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Fake butter at restaurants

Went to a steakhouse last night with family for dinner. It's a fairly large nationwide chain, but they have pretty decent food. I ordered a baked potato with butter as a side. After receiving my food, I tasted the potato and realized that the whipped "butter" was not actual butter, but a butter flavored spread. I love butter, and I can recognize the difference between the real stuff and a fake. Honestly, I think this is probably the first time I've ever gotten a baked potato with the fake stuff on it. It annoys me enough when something is advertised as crab, when it's actually "krab," but now am I going to have start asking if I'm getting real butter or "butter spread?" Is this something more and more restaurants are starting to do? Am I going to have to start carrying a stick of butter in my purse? :)

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  1. having been in many commercial kitchens, what you experienced is quit common nowadays, especially considering the rise in the cost of butter....however, the practice of using whipped butter has been a staple standard operating procedure for many years....it simply melts easier .

    My suggestion is to simply ask for the *real butter* on the side. For the record, there is a product made for the restaurant industry that is known as a butter blend. I find it is a good substitute for the real thing. One example is James Farm Buttery Blend.

    http://chowhound.chow.com/topics/6618...

    17 Replies
    1. re: fourunder

      fourunder, margarine and fake food are never acceptable.

      1. re: sandylc

        margarine.....how about if you like buffalo wings

            1. re: fourunder

              I use butter, and they taste better for it.

              1. re: fourunder

                Curious where you got that information, fourunder. It's my understanding that the first appearance of a printed recipe for Buffalo wings was in a 1981 New York Times article by Craig Claiborne. That recipe calls for butter.

                1. re: JoanN

                  The original Anchor Bar recipe calls for margarine. It's been modified by many over the years to include butter. I've seen shows featuring the place and they clearly indicate margarine is proper for their recipe.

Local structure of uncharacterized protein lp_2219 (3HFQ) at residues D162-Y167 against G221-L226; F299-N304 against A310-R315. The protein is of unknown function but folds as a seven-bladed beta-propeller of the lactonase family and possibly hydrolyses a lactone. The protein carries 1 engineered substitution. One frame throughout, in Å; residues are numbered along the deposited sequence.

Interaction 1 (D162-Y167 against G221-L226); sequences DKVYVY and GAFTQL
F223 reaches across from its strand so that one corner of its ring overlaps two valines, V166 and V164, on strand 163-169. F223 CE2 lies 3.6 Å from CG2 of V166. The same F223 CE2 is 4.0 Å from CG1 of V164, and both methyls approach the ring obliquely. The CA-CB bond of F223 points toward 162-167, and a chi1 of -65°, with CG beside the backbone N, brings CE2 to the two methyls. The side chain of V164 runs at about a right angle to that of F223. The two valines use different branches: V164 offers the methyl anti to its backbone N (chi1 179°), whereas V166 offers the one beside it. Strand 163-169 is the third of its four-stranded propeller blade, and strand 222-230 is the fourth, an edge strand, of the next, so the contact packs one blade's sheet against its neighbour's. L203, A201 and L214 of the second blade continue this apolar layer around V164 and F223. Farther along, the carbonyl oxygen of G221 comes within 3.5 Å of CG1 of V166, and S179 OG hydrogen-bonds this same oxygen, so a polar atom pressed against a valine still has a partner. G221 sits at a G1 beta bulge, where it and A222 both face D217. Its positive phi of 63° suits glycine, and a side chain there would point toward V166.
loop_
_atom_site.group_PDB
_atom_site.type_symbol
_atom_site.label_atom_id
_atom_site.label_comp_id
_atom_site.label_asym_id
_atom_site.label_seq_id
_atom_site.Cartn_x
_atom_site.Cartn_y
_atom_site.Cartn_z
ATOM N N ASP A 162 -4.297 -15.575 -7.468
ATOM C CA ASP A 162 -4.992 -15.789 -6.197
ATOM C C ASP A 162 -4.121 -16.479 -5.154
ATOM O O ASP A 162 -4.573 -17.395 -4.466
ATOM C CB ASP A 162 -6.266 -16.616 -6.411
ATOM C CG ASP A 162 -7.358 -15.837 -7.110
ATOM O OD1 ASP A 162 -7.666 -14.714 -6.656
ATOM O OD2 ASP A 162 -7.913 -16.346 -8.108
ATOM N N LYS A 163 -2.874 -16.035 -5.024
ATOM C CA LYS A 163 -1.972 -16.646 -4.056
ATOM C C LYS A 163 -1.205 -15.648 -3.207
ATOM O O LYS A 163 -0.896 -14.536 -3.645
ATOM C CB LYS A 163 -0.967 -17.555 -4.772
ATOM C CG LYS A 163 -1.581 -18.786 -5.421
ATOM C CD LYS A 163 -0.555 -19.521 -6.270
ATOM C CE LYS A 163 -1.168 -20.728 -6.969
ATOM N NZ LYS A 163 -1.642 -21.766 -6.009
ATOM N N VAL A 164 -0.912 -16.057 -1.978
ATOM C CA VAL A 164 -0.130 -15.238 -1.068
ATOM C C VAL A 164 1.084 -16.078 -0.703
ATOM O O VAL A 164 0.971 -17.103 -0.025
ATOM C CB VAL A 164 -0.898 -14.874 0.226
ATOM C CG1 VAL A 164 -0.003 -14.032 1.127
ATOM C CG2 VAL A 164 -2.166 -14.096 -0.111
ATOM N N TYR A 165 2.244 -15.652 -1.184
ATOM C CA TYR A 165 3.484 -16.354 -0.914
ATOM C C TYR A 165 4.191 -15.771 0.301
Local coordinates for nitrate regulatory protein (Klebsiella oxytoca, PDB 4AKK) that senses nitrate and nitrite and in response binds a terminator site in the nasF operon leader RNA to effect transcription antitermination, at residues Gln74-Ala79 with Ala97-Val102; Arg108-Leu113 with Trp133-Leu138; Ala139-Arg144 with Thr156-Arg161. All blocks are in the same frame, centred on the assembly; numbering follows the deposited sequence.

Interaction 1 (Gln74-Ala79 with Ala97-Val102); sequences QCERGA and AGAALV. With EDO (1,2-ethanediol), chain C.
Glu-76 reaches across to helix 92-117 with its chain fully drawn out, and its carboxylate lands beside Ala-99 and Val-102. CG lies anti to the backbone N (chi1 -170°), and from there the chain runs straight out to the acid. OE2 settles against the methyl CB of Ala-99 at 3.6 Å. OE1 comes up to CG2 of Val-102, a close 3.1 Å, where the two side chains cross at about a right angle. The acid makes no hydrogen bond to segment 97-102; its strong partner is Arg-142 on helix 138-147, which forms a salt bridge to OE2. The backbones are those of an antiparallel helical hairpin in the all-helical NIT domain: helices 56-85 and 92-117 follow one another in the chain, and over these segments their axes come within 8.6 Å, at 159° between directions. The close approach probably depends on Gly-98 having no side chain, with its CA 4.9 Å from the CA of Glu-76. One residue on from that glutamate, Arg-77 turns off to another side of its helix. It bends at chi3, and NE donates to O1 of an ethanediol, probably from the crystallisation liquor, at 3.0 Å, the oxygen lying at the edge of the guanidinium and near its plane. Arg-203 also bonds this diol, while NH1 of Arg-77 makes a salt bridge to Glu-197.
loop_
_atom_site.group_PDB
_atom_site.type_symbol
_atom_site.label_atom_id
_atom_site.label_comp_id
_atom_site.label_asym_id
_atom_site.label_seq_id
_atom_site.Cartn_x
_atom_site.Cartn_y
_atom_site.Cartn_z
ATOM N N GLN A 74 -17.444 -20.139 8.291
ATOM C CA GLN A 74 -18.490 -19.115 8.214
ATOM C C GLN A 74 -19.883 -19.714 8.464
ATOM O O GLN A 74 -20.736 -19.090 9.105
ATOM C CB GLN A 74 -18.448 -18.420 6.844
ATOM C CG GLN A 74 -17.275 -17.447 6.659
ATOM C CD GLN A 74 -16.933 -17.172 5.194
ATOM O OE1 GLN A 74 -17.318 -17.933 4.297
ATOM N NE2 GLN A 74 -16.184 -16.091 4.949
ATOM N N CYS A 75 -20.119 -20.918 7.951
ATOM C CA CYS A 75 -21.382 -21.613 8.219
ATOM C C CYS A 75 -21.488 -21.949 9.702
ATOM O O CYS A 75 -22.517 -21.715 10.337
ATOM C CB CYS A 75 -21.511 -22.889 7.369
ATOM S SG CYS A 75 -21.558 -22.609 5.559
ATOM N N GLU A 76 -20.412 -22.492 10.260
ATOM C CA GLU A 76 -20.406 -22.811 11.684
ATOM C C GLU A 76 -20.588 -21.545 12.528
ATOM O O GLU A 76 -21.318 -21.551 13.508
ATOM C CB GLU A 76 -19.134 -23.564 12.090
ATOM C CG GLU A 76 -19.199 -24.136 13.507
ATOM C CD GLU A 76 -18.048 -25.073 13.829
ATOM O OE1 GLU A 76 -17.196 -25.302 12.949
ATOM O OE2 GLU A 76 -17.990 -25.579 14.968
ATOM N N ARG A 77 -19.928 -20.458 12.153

http://www.geography.ccsu.edu/harmonj...

                  1. re: fourunder

                    Curious who “they” is. Even the Belissimo’s, the original owners of the restaurant, disagree on the circumstances of the first serving of the wings. Take a look at this article by Calvin Trillin from 1980 http://www.newyorker.com/archive/1980... (this, by the way, is what inspired the Craig Claiborne article). No mention of either butter or margarine. And none of the Belissimo’s ever published a recipe. Maybe Teressa used margarine; maybe she used butter; maybe she used neither and just put hot sauce on the wings. No one knows for sure.

                2. re: fourunder

                  Oh! Well, many old or even current recipes call for shortening or margarine - I can guarantee you that you can use butter instead and get better results!

            2. re: sandylc

              The advice should be that if you are unwilling to compromise on ingredients then avoid large national chains. A "butter substitute is never acceptable" attitude is lost on a corporation that is seeking to shave pennies off a serving (multiplied by hundreds of thousands, if not millions, of servings).

              1. re: ferret

                You are pointing out the greater problem!!

                1. re: ferret

                  Absolutely right.

                  Which is why we do not eat out, because you can never tell when margarine's been added to baked/cooked goods, or what's been microwaved, or God knows what else . . .